Frida: I’m also very pleased with my skirt. The project was just right for me as a beginner, and experienced sewists who wants a quick sewing project will also love this. It’s so stylish and I’ll be wearing it for a wedding later this month. I love wearing skirts and can’t wait to make a few more experimenting with different fabrics and skirt lengths.

Don’t miss out on the next stop of the Freehand Fashion blog tour tomorrow: A Stitching Odyssey making the Hi-low top.

Find out more about Freehand Fashion here.

Freehand Fashion blog tour

Dissertation Doctorate Thursday 12th November • English Girl at Home

Their Homework Friday 13th November • Pavilion Craft

Saturday 14th November • A Stitching Odyssey

Sunday 15th November • The Fold Line

Order History Papers Monday 16th November • Lady Sew a Lot

Tuesday 17th November • Almond Rock

Essays On The Value Of Public Service Wednesday 18th November • House of Pinheiro

NeedleFeltChickenFamilyMake beautiful chicken decorations for Easter with this free project from Mollie Makes: Feathered Friends. Chickens come in all shapes, sizes and shades. This colourful little family is fun and quick to make – the proud rooster and the broody hens each take about 2-3 hours. Be inventive and create a wacky hair-do for your rooster and use unusual colours for your own rare breeds. Designed by Gretel Parker.

You’ll find this felted feathered family and other birds to make in Mollie Makes Feathered Friends, available from good bookshops and online at store.pavilionbooks.com.

Click here to download PDF.

Cows, sheep, little fluffy lambs, horses, pigs, turkeys and other knitted farm favourites all gathered together at The Knitted Farm at The Spring Knitting & Stitching Show earlier this month. The installation and competition was organised in conjunction with Sally Muir and Joanna Osborne’s new book Knit Your Own Farm (RRP £12.99). We went down to meet the animals and of course to find out which prime specimens had been awarded Best in Show.

It was a very busy few days at the knitted farm, but the animals remained calm throughout the show:


And now to the Best in Show winners! 1st prize went to Deborah Ireland’s knitted turkey:


2nd prize went to Anne Zoyroydi’s knitted pig and piglet:


3rd prize went to Gillian Earle’s knitted horse:


The animals were judged based on innovation and execution by the Knit Your Own farm authors and the show organisers. Apart from the honour and glory of taking home the sought-after Best in Show rosette, the winners were awarded with prizes from Black Sheep Wools.

Felt queen Gillian Harris (a.k.a. Gilliangladrag) has invented the fluffiest of wooltop pompoms ever. We’ve borrowed the instructions from her blog so that you too can make one of these amazingly soft and furry pompoms. And they’re quick to make too!





Start with just ONE tiny metre of merino wooltops (usually used for felting or spinning.) And a pompom maker! That’s all! ANY wool tops will do – but here I used our house blend “Phantasmagorical” (£4.80 for 100g will make about 4 pompoms!)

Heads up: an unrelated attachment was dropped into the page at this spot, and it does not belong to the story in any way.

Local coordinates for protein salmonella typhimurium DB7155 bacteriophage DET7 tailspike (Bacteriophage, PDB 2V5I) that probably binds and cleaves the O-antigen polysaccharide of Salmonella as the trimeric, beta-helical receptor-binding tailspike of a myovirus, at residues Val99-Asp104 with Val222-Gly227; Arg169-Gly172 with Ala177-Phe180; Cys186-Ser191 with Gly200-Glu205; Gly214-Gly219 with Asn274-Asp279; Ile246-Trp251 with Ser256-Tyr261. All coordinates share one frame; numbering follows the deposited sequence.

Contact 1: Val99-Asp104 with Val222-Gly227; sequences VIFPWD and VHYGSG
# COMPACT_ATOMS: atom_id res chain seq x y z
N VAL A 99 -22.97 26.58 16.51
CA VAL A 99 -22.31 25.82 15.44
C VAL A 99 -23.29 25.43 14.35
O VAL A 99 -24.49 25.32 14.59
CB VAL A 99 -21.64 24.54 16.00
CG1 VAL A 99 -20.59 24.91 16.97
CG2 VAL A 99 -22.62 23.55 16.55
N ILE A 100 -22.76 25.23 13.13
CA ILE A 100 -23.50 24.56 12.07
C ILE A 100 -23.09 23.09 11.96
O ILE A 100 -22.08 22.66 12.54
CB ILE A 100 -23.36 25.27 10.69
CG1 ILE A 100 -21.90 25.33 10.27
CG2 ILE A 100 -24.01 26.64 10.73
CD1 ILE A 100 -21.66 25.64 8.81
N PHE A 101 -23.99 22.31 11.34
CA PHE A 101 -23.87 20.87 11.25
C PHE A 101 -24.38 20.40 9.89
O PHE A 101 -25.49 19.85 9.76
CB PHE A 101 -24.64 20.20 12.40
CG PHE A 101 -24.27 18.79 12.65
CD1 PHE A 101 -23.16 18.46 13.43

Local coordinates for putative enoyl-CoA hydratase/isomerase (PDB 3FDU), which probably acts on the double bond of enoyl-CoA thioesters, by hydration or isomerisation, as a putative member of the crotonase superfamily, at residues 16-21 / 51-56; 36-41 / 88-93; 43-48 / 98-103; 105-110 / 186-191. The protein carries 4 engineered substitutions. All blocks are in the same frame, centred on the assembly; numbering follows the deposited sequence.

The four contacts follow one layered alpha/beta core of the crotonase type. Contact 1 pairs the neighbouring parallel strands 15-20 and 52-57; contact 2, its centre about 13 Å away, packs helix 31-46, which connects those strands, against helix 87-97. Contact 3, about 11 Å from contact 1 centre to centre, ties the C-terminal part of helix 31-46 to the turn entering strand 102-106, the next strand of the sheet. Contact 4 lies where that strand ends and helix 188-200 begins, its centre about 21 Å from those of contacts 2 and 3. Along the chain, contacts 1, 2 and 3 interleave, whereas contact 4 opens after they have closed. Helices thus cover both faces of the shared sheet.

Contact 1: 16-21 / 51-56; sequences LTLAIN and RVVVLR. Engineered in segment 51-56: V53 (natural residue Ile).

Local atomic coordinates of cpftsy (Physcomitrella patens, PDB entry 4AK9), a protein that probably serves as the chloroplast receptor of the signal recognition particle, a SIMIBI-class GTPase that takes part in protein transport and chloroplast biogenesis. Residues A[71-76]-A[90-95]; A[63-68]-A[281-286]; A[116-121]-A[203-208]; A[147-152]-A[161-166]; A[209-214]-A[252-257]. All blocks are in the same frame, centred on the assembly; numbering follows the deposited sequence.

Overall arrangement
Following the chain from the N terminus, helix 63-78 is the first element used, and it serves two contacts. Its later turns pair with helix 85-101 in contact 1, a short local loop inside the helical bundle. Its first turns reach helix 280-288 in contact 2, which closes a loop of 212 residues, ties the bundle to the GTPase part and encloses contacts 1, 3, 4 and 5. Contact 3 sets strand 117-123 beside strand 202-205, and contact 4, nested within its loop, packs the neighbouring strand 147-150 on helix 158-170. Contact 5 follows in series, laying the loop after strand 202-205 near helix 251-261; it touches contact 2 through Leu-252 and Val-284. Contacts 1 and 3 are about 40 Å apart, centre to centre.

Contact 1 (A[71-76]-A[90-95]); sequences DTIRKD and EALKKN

Split the merino wooltop length in half lengthways and wrap half around the left side of the pompom maker and half around the right side, tucking in the ends. It’s so fluffy and bulky – that’s all you’ll need :-)


Secure the pompom maker and then start to snip! All the way around. As you do – the pompom will magically come to life!


Next, secure the new furry wooltop pompom with some strong string and tie it REALLY REALLY tightly. I used our candy twist twine here:


Carefully release your new fabulous pompom…


It’s the furriest, quickest, most fabulous pompom ever! Ever so soft and really LUSH!


The last thing to do is give it a trim (my favourite bit) – and then it’s ready to hang! Imagine a Christmas tree full of these :-)


(Or adorn your favourite hat! Here I used our Red Merino with Pink Tussah Silk Blend) The possibilities are endless…


Let’s all get wooltop pompom making immediately! :-) )))))


Project instructions by Gillian Harris, originally posted on gilliangladrag.blogspot.co.uk.

We’re counting down the days to Christmas and to help you get into the festive spirit, we’ve created an advent calendar full of goodies. Join us over at the Pavilion Books website every day for 1st December to Christmas Eve for scrumptious recipes, fun book videos, Christmas craft projects, book give-aways and much more.


On a sunny autumn day we decided it was time to fill up on some design inspiration and set out on a Typography Walk à la Paper Only. Armed with a camera, we put our imaginary graphic design goggles on and let the typography lead the way. Here’s what we caught on camera.






Business Succession Plan Buyout Option Try it yourself!


 What you need:


1. Start where you are right now. In no more than 3 minutes, find five examples of interesting typography that you are attracted to. Notice the specific design details in each of the letters and fonts and make a mental note of which shapes you like best. Imagine you’re putting on a special pair of graphic design glasses that make typography stand out from everything else.

2. Grab your coat and a camera and head off down the street. Don’t plan a route for your walk – let the typography lead the way. From packaging and advertising to shop signs and architectural brickwork, follow the typographic trail from one example to the next, taking photos when you find elements you like.

3. When you’ve seen enough, go home and print out your photos. Arrange them in a sketchbook and think about how you could use your photographic fragments as a starting point for a design.

For ways to apply your newly acquired typography ideas, check out Paper Only by The Papered Parlour, from which the above instructions are extracted.